Vital Signs: Evaluation of Hepatitis C Virus Infection Testing and Reporting — Eight U.S. Sites, 2005–2011
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Vital Signs: Evaluation of Hepatitis C Virus Infection Testing and Reporting — Eight U.S. Sites, 2005–2011

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  • Alternative Title:
    MMWR Morb Mortal Wkly Rep
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    Hepatitis C virus (HCV) infection is a serious public health problem. New infections continue to occur, and morbidity and mortality are increasing among an estimated 2.7–3.9 million persons in the United States living with HCV infection. Most persons are unaware of their infection status. Existing CDC guidelines for laboratory testing and reporting of antibody to HCV do not distinguish between past infection that has resolved and current infection that requires care and evaluation for treatment. To identify current infection, a test for HCV RNA is needed.


    Surveillance data reported to CDC from eight U.S. sites during 2005–2011 were analyzed to determine the proportion of persons newly reported on the basis of a positive test result for HCV infection. Persons reported with a positive result from an HCV antibody test only were compared with persons reported with a positive result for HCV RNA and examined by birth cohort (1945–1965 compared with all other years), surveillance site, and number of reported deaths. Annual rates of persons newly reported with HCV infection in 2011 also were calculated for each site.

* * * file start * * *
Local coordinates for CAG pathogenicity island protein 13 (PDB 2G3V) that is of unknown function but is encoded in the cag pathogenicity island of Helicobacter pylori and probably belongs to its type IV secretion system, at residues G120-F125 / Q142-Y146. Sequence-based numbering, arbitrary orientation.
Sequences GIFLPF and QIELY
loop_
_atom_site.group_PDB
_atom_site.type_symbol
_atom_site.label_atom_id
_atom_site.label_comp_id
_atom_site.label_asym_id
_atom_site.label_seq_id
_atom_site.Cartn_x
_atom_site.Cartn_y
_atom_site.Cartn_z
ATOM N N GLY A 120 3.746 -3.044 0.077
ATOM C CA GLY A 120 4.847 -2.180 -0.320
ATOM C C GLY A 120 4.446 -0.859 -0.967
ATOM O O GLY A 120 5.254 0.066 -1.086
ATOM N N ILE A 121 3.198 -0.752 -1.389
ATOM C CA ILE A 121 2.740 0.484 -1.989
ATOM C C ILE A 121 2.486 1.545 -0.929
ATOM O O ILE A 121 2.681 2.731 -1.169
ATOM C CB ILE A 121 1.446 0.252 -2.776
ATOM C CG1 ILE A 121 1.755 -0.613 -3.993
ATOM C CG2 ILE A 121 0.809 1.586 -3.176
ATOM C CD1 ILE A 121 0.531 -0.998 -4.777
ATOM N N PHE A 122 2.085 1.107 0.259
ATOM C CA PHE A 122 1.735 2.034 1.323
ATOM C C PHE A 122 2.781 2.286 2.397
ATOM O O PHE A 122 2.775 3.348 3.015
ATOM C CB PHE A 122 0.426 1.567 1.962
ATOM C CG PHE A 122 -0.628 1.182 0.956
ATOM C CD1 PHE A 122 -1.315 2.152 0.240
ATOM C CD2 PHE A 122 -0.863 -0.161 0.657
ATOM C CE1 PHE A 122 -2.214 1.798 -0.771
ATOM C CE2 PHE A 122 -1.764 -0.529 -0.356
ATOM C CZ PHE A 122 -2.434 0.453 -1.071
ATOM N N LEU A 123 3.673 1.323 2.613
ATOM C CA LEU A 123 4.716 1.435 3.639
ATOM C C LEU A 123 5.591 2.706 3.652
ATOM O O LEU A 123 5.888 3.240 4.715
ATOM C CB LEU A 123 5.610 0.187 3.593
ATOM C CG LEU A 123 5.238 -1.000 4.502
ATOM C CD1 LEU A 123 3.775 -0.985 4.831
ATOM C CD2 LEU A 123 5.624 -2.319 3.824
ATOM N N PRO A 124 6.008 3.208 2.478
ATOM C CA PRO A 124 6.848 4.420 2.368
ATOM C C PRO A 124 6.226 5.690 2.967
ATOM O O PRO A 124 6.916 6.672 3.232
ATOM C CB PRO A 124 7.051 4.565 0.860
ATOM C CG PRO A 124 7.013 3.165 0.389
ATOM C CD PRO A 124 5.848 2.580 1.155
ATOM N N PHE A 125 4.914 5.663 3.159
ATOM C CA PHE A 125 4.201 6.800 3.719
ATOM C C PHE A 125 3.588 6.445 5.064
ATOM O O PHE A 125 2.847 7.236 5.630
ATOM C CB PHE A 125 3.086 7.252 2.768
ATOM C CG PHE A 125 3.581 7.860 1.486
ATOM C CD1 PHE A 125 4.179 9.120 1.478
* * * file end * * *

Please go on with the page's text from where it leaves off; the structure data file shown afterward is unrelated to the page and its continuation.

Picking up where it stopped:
Of 217,755 persons newly reported, 107,209 (49.2%) were HCV antibody positive only, and 110,546 (50.8%) were reported with a positive HCV RNA result that confirmed current HCV infection. In both groups, persons were most likely to have been born during 1945–1965 (58.5% of those who were HCV antibody positive only; 67.2% of those who were HCV RNA positive). Among all persons newly reported for whom death data were available, 6,734 (3.4%) were known to have died; deaths were most likely among persons aged 50–59 years. In 2011, across all sites, the annual rate of persons newly reported with HCV infection (positive HCV antibody only and HCV RNA positive) was 84.7 per 100,000 population.


    Hepatitis C is a commonly reported disease predominantly affecting persons born during 1945–1965, with deaths more frequent among persons of relatively young age. The lack of an HCV RNA test for approximately one half of persons newly reported suggests that testing and reporting must improve to detect all persons with current infection.

    Implications for Public Health

    In an era of continued HCV transmission and expanding options for curative antiviral therapies, surveillance that identifies current HCV infection can help assess the need for services and link persons with infection to appropriate care and treatment.

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